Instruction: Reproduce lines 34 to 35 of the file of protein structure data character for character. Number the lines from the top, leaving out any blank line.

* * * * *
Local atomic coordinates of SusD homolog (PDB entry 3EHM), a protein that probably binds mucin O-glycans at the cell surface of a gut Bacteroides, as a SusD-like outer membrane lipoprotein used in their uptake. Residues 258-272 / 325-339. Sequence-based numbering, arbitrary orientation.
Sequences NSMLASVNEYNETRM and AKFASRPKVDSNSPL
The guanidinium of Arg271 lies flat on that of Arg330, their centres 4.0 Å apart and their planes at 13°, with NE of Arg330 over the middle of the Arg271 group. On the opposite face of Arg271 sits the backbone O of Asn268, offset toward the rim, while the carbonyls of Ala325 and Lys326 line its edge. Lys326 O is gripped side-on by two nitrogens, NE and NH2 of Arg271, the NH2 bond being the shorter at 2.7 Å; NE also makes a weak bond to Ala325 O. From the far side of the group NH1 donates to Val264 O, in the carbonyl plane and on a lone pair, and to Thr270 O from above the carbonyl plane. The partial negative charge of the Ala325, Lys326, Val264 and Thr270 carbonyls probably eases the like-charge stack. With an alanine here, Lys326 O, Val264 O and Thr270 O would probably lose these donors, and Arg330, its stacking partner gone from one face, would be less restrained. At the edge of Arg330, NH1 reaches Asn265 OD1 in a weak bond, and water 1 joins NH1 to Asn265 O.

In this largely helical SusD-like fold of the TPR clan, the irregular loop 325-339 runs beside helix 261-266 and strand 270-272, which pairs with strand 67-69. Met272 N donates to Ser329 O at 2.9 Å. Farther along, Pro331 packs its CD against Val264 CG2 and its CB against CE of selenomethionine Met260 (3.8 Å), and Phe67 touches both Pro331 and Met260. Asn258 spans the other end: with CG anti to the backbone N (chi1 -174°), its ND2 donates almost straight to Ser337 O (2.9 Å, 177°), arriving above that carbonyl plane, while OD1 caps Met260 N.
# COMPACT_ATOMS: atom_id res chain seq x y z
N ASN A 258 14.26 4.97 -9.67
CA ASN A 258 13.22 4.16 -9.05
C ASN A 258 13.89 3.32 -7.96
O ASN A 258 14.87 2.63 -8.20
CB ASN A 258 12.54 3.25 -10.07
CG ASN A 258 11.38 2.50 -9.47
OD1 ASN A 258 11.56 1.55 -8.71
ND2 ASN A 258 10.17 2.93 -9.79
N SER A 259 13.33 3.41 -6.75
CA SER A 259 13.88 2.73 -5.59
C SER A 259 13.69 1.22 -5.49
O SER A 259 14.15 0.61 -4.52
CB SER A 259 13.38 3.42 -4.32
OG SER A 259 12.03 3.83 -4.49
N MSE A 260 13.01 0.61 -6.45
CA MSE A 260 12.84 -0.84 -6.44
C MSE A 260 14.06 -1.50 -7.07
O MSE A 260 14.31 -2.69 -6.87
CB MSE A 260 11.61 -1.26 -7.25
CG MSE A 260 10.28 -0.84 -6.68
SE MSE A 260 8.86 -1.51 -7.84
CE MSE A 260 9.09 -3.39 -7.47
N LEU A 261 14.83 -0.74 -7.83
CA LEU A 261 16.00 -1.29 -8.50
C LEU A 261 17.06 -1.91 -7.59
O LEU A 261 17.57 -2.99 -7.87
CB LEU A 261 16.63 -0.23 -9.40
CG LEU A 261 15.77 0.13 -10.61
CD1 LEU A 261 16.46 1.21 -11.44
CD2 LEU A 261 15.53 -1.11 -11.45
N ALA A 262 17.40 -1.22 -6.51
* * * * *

CD1 LEU A 261 16.46 1.21 -11.44
CD2 LEU A 261 15.53 -1.11 -11.45